Kristian Henriksen Shea
English 10 HL
10 March 2014
No Child Left Behind
The law known as No Child Left Behind, NCLB, has caused many problems for the American educational system. "In addition, it forces teachers to "teach to the test," spending far too much time on test-taking strategies rather than learning" (Hobart). NCLB is harmful to the American economy and educational system and should not continue to receive funding from the federal government. No Child Left Behind should be revoked or revised because it punishes public schools for poor performance on standardized tests, favors private schools over public schools, and focuses the curriculum around preparing for standardized tests.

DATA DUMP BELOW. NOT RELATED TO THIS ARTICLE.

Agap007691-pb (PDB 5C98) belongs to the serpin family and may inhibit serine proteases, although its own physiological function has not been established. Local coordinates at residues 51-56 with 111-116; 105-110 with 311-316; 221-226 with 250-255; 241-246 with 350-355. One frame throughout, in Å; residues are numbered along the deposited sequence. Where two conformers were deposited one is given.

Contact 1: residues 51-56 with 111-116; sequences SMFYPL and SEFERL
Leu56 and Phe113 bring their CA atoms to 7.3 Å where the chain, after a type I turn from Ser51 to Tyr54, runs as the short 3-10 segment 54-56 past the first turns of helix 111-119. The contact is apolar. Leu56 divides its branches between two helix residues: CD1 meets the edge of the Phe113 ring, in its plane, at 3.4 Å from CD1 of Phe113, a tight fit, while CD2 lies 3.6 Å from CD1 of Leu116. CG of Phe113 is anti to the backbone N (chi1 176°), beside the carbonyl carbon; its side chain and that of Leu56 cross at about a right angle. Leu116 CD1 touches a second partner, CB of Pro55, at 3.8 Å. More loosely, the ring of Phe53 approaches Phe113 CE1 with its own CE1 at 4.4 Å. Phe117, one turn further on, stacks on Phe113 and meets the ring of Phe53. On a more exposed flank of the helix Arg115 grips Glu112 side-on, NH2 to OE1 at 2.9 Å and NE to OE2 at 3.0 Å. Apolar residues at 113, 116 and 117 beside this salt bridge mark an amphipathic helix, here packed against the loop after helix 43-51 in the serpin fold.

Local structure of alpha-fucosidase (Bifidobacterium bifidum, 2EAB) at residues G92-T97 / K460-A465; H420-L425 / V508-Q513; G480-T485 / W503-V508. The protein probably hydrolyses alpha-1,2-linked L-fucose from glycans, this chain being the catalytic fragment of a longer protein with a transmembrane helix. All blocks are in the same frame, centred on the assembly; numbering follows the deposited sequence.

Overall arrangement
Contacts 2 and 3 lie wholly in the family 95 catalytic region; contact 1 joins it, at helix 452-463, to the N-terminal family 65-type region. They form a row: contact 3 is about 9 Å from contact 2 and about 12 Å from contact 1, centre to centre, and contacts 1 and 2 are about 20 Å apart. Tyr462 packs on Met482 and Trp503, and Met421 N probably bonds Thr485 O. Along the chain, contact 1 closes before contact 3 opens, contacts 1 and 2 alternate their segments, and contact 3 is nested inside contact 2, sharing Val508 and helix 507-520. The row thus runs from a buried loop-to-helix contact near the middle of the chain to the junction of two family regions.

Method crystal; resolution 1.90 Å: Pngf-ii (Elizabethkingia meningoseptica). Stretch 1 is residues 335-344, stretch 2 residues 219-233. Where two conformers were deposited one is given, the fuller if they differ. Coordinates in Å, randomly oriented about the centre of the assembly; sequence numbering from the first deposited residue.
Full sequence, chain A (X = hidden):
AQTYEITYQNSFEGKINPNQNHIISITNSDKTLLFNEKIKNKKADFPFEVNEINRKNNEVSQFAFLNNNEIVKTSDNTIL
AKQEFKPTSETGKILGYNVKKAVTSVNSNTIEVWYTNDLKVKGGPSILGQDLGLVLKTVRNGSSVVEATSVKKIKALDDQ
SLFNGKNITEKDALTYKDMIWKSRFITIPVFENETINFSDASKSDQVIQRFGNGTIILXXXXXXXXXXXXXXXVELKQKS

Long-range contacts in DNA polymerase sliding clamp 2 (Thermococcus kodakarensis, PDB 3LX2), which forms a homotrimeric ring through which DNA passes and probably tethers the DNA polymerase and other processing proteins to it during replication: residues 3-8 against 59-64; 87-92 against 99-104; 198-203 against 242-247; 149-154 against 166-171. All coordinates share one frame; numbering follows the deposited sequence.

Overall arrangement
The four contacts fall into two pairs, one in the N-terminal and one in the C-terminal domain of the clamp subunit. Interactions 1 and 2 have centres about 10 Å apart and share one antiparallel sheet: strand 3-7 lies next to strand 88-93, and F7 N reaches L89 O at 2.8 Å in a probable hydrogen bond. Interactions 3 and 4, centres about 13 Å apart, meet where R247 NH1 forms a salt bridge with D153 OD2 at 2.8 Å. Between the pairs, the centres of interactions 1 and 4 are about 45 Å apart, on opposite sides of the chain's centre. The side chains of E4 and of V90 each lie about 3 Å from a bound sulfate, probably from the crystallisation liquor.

No Child Left Behind was designed to give students of all minorities and abilities a fair shot at education. The law was enacted by the George W. Bush administration on January 8, 2001. NCLB was created to give all students, no matter their race, religion, or class, a fair shot at higher education.
Many people have criticized the law for hindering lower level students as well as higher level students. "The No Child Left Behind Act harms more students than it helps, bringing down higher tier students when it should be helping lower tier catch up" (Debate.org). Although many people do oppose NCLB, there are some who believe it has done some good.
Many Special Education advocates are wary of relaxing testing rules. Some disability rights advocates fear that high standards for disabled could and will be sacrificed as states start to seek more flexibility around NCLB. They believe that the changing of NCLB is a step away from grade level achievement for disabled students. These advocates argue that Special Education students need the rigid guidelines that NCLB provides if they are to succeed in...